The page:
And according to Bengtsson-Palme, there is a lot of potential for improvement when it comes to emissions from production facilities for generic antibiotics, not only in India where there is a large production but also in Europe and Sweden.

“Strangely enough, there is still no legislation to reduce emissions of antibiotic substances from pharmaceutical production. To my knowledge, only India has a law on permitted levels,” he claims.

In fact, the Indian emissions legislation is based on results from Johan Bengtsson-Palmes and Joakim Larsson’s research.

“That’s the kind of thing that can make me really, really happy,” says Bengtsson-Palme. “When research results become so understandable and useful that they can influence legislation and change the EU’s water directive, for example, to limit the release of at least some antibiotics, that’s amazing.”

Given that Sweden takes over the EU presidency in 2023, do you have a wish list for issues around AMR that Sweden could pursue?
“I think Sweden could drive the procurement issue by getting the EU to come together and create uniform requirements for emission levels from pharmaceutical production. And to speed up the work with monitoring, so that the EU gets an ‘antibiotic roadmap’ for monitoring what lies outside the purely clinical work against antibiotic resistance.”

What has perhaps become more difficult in today’s political climate of protectionism, but which would actually benefit the countries of Europe, is more resources for low- and middle-income countries’ water and sewage infrastructure, instead of large investments at home to monitor resistant bacteria in sewage.

“It will be expensive,” says Bengtsson-Palme. “The issue of clean water in low- and middle-income countries should really be easy to sell as something that benefits us all in the end.”

When asked what makes Bengtsson-Palme angry as a researcher, he has a quick answer.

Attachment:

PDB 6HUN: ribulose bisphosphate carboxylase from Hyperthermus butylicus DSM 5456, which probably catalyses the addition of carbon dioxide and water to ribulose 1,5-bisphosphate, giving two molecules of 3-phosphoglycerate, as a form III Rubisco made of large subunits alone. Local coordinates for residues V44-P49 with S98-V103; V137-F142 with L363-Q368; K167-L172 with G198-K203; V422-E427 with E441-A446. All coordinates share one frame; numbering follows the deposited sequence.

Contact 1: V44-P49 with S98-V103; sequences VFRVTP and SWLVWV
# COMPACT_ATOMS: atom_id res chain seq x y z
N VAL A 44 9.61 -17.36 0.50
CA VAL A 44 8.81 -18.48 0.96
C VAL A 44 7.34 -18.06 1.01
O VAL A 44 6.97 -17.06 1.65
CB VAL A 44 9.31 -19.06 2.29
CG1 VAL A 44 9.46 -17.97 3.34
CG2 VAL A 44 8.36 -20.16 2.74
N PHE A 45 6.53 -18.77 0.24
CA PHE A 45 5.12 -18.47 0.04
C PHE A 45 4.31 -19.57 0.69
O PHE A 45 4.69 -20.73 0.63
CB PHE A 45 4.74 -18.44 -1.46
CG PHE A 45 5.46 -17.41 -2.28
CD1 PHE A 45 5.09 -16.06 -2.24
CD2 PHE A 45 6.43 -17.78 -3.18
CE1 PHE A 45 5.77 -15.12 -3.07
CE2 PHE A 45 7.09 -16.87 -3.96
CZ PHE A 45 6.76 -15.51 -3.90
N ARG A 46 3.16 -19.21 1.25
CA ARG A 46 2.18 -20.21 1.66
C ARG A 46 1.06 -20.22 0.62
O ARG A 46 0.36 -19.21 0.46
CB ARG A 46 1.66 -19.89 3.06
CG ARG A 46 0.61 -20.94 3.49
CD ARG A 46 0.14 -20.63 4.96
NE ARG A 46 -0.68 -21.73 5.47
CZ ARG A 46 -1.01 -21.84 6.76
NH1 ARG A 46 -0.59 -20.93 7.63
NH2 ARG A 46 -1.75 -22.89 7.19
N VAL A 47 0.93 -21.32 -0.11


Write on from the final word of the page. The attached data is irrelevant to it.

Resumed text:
“I get very upset that injustices that could be avoided still persist. Many measures to improve global health are fairly simple and are low-hanging fruit, but action is nonetheless delayed. That frustrates and angers me,” he says.

Bengtsson-Palme is of course happy to receive the Einhorn SIGHT Award in 2022. And he is grateful both to the award committee and research colleagues both past and present. In particular, he would like to thank professors Joakim Larsson and Erik Kristiansson, who introduced him to AMR and the environmental path.

“They have also taught me a lot about leadership, about how to conduct research and feel good at the same time,” says Bengtsson-Palme with a big smile.

As a researcher, Bengtsson-Palme feels fulfilled when his work can investigate a problem and discover a solution, and when doctoral students in the research team start to think independently.

“These developments are fantastic to be a part of,” he says.

But according to Bengtsson-Palme, what really warms his soul is being able to get out into nature on the West Coast of Sweden, where he has access to forests, lakes, and the sea.

“When I am out in nature and picking mushrooms, I become calmer and happier and gain perspective on life. And if I manage to attract the children as well, well then happiness is a given,” he says.


Prize motivation:

“For his outstanding research work in developing tools to limit the global challenge of infectious diseases and antibiotic resistance. The work is particularly important for health in low- and middle-income countries.”

The research:
Johan Bengtsson-Palme conducts research in microbiology and microbial ecology at Chalmers University of Technology (formerly at the University of Gothenburg), with a particular focus on antibiotic resistance, pathogenic bacteria, and how microbes interact with each other. Both bioinformatics and metagenomics, i.e. large-scale sequencing of DNA from all bacteria in a sample, are used in the research, among other things, to provide answers to:

  1. How does antibiotic resistance develop and how does it spread?
  2. What makes disease-causing (pathogenic) bacteria pathogenic? What distinguishes pathogenic bacteria from non-pathogenic bacteria, especially when it comes to bacteria that are closely related to each other?
  3. What mechanisms underlie interactions between bacteria, and what happens when those interactions are disrupted?

About the Einhorn SIGHT Award:

The award, which was established with support from the Einhorn Family Foundation in 2017, will be awarded on November 22 during the student event Global Health Night & Einhorn SIGHT Award 2022 at the Royal Academy of Sciences in Stockholm. Read the interview with the award’s founder Stefan Einhorn

In connection with the award ceremony, a seminar is held for students with a panel discussion on ‘Food security in conflict’ where food systems, climate change, war, and food security are discussed.